Local entities try to figure out post office conundrum

Letter to Bennet and Hickenlooper in the works

[ By Kendra Walker and Mark Reaman ]

The Crested Butte town council and staff continue to look into the ongoing concerns surrounding the Crested Butte Post Office, including the location, increasing congestion, tie-in with online retailers like Amazon and lack of communication from local and regional USPS representatives. The town of Crested Butte has written a letter to U.S. Senators Michael Bennet and John Hickenlooper asking for help and has brought in Gunnison County and Mt. Crested Butte to sign the letter as well. The hope is to get the letter sent off next week once all the signatures are in place.

The Mt. Crested Butte council reviewed the letter during their February 16 meeting; however, asked for some “factual” revisions that were then approved during their March 2 meeting.

Council member Michael Bacani, whose wife has worked part-time at the Crested Butte Post Office since 2019, shared information with the council he said was known among the PO staff about the PO’s history. However, he could not confirm if that information was documented anywhere or in written form, and later confirmed the same thing in a follow-up with the News.

The letter states that, “USPS does not allow for households to have access to a free post office box despite not providing home delivery in the area. This service is inconsistent across mountain communities.” Bacani shared that through his inside knowledge, at some unknown point in time the PO offered home delivery to the town but the town opted out, which is why there are fees for boxes. Mayor Janet Farmer said that in working with Crested Butte mayor Jim Schmidt and town manager Dara MacDonald on revisions, their response is that it doesn’t really matter why it’s happened, it’s that it did happen and there is inconsistency across other similar mountain communities. The need and desire for a more efficient post office is still the focal message.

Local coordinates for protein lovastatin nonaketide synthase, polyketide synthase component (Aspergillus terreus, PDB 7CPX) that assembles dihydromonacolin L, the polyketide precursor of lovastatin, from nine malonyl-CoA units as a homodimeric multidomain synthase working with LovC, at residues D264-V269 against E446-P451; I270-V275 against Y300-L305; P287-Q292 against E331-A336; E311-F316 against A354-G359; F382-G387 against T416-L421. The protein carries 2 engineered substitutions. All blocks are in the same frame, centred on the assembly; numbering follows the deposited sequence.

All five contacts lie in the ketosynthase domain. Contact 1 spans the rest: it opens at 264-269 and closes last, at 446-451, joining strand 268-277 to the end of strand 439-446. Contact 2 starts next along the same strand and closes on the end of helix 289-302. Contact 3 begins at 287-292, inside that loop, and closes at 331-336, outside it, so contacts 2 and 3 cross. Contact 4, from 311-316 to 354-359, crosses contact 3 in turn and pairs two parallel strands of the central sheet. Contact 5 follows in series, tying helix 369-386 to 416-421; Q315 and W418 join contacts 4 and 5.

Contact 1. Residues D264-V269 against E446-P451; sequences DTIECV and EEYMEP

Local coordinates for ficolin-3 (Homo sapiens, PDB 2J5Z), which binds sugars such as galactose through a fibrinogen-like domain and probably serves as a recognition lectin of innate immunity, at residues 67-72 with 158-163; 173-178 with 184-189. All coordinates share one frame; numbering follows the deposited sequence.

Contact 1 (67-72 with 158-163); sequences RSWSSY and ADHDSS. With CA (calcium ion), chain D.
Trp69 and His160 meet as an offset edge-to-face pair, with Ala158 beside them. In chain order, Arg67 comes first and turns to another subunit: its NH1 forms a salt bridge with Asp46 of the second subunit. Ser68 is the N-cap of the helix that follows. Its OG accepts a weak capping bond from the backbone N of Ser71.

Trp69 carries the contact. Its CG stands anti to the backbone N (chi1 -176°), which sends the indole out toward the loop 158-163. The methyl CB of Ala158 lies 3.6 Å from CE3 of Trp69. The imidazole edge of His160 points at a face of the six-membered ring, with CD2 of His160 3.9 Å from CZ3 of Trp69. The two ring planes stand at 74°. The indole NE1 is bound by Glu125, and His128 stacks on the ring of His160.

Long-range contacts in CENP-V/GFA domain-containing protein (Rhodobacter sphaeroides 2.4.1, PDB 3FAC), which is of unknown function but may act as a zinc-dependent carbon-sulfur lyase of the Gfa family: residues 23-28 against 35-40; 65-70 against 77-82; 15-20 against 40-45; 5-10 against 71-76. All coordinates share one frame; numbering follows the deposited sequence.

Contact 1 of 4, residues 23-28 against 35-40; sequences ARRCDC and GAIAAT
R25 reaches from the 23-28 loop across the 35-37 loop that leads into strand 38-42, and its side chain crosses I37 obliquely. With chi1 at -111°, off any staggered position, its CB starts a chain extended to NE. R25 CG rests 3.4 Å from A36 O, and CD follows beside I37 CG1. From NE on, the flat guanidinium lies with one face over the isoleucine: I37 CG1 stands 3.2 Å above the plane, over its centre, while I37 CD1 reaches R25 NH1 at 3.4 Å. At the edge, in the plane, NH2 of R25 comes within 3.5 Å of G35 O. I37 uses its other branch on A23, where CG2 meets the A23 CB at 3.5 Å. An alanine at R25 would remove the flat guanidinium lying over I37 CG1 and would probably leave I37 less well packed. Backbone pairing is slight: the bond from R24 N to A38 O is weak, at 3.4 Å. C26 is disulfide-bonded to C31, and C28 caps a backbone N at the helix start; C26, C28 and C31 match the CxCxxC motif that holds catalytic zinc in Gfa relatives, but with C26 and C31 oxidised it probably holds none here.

Bacani also shared that while the letter stated that people have recently had to wait more than a month for a PO box to become available, there is actually no current waitlist and boxes are freeing up every two weeks. The language was updated to more broadly state that community members are routinely told there are no available post office boxes and must utilize general delivery until a box opens up. “We would like to ensure a sufficient number of boxes are available to serve the community,” states the updated letter.

Bacani also said the CB South POA has an agreement with the PO to supply one box per house, but has not lived up to that agreement as the majority of CB South homeowners are still coming into town to get their mail.

Mt. CB assistant town manager Carlos Velado shared with the News that he did reach out to the CB South POA, and learned that they currently have 208 mailboxes and the postmaster recently approved an expansion request for another 58 boxes. “According to their website they have 691 platted residential lots. Of those lots, 417 are developed,” said Velado. That doesn’t include 21 developed commercial lots, which often have separate PO boxes as well. “We did not discuss the agreement. We only discussed the number of boxes that they have,” he said.

Once Crested Butte has Farmer’s and county commissioner Jonathan Houck’s signature, the hope is to send the letter off next week.

Meanwhile, the owner of the current post office building told MacDonald he is open to discussions about long-term alternatives for other locations.

Check Also

Met Rec debating recreation tax proposal for North Valley

How much? For who? Would it even pass in this economic climate? [  By Mark …